And more cupholders

There are cupholders and accessory power plugs all over this van. One would not want to have to reach very far to get to your beer or plug in your computer, after all.

Or for parties

Speaking of beer, there is a little fridge under this seat. The fridge and all the accessory plugs are driven by a separate battery, so you don’t drain the car running your stuff. (tidbit: the manual for the refrigerator is in german, and they call it Die Kuhlbox. From now on all refrigerators shall be Die Kuhlboxes.)

There’s also a little table, and lights, a separate heating system for the back, and curtains. Basically: it’s a small studio apartment on wheels.

poptop

This is the best part of the Weekender model Eurovan: the poptop roof. There’s a real bed up here, a mattress and everything. You can also prop the roof of the van into the poptop when it’s up, which lets you stand upright inside the van.

The bench seat in the van itself also pulls forward and completely flat — you can sleep two up in the poptop and two down below. In fact come to think of it I once had a studio apartment that was smaller than this van.

How does it drive? Well, a sports car it ain’t. It is a big, boxy, heavy van. The engine is a 2.8 liter VR6 with 200HP. It is tuned for torque, which means it can get out of its own way but it won’t really beat much of anything in a quarter mile run. On our twisty bumpy road it grips just fine but it’s not all that happy. It rattles a lot. On town roads or on the freeway it smoothes out and has no issues; it feels like just a large, slow, car. Maneuvering it around in parking lots is somewhat challenging; ironically it is much easier to see the back thanks to enormous mirrors and the square back end than it is to see the front which is pretty much invisible below the windshield.

Now we just have to decide where to go. Somehow the trip ten miles into town for breakfast once a week now seems somewhat…limiting.

the happy camper

A few years back we thought, maybe we should buy an RV.

Contrary to what you are thinking we have neither taken leave of our senses nor have we suddenly aged 40 years. We have no intentions of retiring early, selling the house, and spending the rest of our lives driving between the Koa Kampgrounds.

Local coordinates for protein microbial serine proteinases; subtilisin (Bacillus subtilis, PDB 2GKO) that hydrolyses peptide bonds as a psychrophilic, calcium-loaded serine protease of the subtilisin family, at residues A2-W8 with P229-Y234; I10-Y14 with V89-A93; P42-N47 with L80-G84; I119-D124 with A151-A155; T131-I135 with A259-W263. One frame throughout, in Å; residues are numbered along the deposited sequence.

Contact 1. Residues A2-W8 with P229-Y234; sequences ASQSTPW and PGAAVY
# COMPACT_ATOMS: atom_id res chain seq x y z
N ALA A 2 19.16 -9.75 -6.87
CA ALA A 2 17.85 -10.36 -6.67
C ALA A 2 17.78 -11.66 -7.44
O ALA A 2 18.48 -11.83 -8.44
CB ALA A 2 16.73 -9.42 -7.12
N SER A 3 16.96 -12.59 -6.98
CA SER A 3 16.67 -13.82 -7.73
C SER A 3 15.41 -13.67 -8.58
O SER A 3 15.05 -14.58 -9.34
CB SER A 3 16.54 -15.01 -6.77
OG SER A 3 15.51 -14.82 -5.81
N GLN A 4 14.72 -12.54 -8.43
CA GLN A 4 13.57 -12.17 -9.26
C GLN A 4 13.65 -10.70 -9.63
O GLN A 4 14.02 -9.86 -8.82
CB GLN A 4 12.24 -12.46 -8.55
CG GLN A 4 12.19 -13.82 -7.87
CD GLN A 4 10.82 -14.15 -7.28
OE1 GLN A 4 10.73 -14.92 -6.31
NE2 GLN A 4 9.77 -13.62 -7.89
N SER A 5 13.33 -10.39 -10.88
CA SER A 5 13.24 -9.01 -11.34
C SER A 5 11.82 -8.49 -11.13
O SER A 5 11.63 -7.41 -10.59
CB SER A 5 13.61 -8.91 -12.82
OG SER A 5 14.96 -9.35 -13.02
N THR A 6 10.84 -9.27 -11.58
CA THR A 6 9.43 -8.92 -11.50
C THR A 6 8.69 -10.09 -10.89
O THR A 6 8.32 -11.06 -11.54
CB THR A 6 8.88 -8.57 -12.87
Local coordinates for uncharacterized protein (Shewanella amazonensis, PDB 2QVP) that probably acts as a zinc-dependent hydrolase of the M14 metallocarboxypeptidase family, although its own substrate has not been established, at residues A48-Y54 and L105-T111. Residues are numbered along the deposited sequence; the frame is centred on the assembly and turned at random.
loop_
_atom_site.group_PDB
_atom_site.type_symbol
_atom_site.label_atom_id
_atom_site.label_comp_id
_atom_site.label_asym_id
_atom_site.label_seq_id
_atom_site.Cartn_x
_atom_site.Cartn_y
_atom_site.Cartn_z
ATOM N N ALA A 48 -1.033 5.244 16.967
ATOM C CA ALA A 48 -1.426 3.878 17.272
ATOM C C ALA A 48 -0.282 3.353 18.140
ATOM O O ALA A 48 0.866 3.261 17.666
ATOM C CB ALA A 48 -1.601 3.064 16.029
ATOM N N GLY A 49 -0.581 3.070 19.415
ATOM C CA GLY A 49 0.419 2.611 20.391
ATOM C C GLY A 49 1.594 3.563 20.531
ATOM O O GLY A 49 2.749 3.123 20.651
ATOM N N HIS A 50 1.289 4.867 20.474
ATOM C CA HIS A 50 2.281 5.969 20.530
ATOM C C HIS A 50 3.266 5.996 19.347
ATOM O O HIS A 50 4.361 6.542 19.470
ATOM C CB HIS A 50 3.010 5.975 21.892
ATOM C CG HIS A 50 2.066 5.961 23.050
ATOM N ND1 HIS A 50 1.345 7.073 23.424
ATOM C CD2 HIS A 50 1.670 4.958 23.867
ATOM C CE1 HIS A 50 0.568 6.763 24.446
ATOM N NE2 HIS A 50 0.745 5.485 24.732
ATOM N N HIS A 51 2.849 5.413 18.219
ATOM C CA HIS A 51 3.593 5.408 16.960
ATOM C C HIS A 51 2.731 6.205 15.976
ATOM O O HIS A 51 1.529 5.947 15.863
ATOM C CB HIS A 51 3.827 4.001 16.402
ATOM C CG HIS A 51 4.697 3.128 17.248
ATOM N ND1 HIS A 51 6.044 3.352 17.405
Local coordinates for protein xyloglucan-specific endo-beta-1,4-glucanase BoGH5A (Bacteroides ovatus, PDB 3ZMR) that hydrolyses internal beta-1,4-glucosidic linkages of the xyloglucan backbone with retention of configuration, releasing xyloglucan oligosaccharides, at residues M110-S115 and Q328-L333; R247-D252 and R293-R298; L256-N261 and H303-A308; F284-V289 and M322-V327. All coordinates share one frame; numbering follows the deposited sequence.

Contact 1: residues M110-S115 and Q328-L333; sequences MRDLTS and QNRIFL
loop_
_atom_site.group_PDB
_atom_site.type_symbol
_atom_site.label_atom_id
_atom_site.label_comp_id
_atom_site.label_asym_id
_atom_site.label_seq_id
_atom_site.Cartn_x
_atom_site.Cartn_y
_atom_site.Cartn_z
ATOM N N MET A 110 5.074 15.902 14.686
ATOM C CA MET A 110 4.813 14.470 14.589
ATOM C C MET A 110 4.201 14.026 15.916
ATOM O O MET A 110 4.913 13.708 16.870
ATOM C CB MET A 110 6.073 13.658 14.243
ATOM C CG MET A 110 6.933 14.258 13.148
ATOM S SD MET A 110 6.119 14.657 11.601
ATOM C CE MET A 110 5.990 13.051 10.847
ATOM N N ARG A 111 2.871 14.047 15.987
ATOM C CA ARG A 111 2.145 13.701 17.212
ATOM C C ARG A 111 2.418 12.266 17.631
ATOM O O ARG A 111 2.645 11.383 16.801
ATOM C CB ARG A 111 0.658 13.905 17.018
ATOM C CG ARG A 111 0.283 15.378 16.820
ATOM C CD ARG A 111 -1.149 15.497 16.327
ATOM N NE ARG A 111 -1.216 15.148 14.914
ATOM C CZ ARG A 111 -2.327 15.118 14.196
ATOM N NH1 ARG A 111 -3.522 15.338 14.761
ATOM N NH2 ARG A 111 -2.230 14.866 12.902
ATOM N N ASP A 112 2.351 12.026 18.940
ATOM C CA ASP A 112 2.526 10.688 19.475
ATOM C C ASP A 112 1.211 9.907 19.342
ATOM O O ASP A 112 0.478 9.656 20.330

But we are the sort of people for whom there is no better vacation than to just point the car in some random direction and go out and explore for a couple weeks. A big stack of AAA maps and a full tank of gas: all we really need for big fun. An RV would mean we could go farther out without having to think, OK, time to go look for a motel room. We would be carrying our motel room with us.

We’re also the sort of people who occasionally load up the truck with bicycles or motorcycles and drive out to events or gatherings where typically there is camping. We can camp, sort of, in our current car, if you fold the seats down and don’t mind getting jabbed in the back by a tie-down. But it’s kind of tight. Not in the good kind of way. More in the ow you’re on my arm kind of way. There’s not a lot of room for both people and stuff in the car, and definitely not people and stuff and bicycles, or people and stuff and motorcycles and friends.

So we thought, hey, an RV.

But there are problems with RVs and other travel-type vehicles. Trailers of all sorts are difficult to maneuver and you have to go tediously slow on the highway when you drive them. Campers are top-heavy and hard to get on and off the truck. Full RVs are usable and comfortable but they’re expensive and…well, full RVs are just ugly. Insanely ugly. Good lord, are they ugly.

RV designers seem to be trapped in this strange time warp, a sort of Eisenhower-meets-Nixon design sensibility. Not the midcentury design that is cool and retro these days; it’s more the decor and panelling and textures you find in the suburban homes of old people who die alone and who are eaten by their cat. RV design gives me the willies.